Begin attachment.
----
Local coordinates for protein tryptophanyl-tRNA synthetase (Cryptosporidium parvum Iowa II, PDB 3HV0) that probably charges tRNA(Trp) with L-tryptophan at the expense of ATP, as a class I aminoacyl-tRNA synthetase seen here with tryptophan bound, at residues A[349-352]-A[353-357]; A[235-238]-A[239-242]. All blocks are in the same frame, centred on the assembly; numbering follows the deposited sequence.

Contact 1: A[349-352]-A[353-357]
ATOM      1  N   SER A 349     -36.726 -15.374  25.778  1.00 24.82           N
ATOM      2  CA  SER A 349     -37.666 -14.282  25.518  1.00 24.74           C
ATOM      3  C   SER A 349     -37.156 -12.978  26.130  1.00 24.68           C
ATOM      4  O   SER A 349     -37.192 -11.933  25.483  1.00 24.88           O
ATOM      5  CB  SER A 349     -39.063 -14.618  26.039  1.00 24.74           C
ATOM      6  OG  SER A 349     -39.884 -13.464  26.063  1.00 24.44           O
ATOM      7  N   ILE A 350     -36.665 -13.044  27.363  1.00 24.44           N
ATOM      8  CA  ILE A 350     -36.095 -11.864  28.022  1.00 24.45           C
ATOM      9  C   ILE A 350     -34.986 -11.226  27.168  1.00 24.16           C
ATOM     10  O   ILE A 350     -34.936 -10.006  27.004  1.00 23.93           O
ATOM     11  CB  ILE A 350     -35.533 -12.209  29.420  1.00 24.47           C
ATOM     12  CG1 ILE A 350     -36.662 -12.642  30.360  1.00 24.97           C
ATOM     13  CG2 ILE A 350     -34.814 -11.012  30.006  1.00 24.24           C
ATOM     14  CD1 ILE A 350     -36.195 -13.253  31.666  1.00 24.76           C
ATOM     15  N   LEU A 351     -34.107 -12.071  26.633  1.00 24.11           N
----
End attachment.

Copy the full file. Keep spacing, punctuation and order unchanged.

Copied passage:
Local coordinates for protein tryptophanyl-tRNA synthetase (Cryptosporidium parvum Iowa II, PDB 3HV0) that probably charges tRNA(Trp) with L-tryptophan at the expense of ATP, as a class I aminoacyl-tRNA synthetase seen here with tryptophan bound, at residues A[349-352]-A[353-357]; A[235-238]-A[239-242]. All blocks are in the same frame, centred on the assembly; numbering follows the deposited sequence.

Contact 1: A[349-352]-A[353-357]
ATOM      1  N   SER A 349     -36.726 -15.374  25.778  1.00 24.82           N
ATOM      2  CA  SER A 349     -37.666 -14.282  25.518  1.00 24.74           C
ATOM      3  C   SER A 349     -37.156 -12.978  26.130  1.00 24.68           C
ATOM      4  O   SER A 349     -37.192 -11.933  25.483  1.00 24.88           O
ATOM      5  CB  SER A 349     -39.063 -14.618  26.039  1.00 24.74           C
ATOM      6  OG  SER A 349     -39.884 -13.464  26.063  1.00 24.44           O
ATOM      7  N   ILE A 350     -36.665 -13.044  27.363  1.00 24.44           N
ATOM      8  CA  ILE A 350     -36.095 -11.864  28.022  1.00 24.45           C
ATOM      9  C   ILE A 350     -34.986 -11.226  27.168  1.00 24.16           C
ATOM     10  O   ILE A 350     -34.936 -10.006  27.004  1.00 23.93           O
ATOM     11  CB  ILE A 350     -35.533 -12.209  29.420  1.00 24.47           C
ATOM     12  CG1 ILE A 350     -36.662 -12.642  30.360  1.00 24.97           C
ATOM     13  CG2 ILE A 350     -34.814 -11.012  30.006  1.00 24.24           C
ATOM     14  CD1 ILE A 350     -36.195 -13.253  31.666  1.00 24.76           C
ATOM     15  N   LEU A 351     -34.107 -12.071  26.633  1.00 24.11           N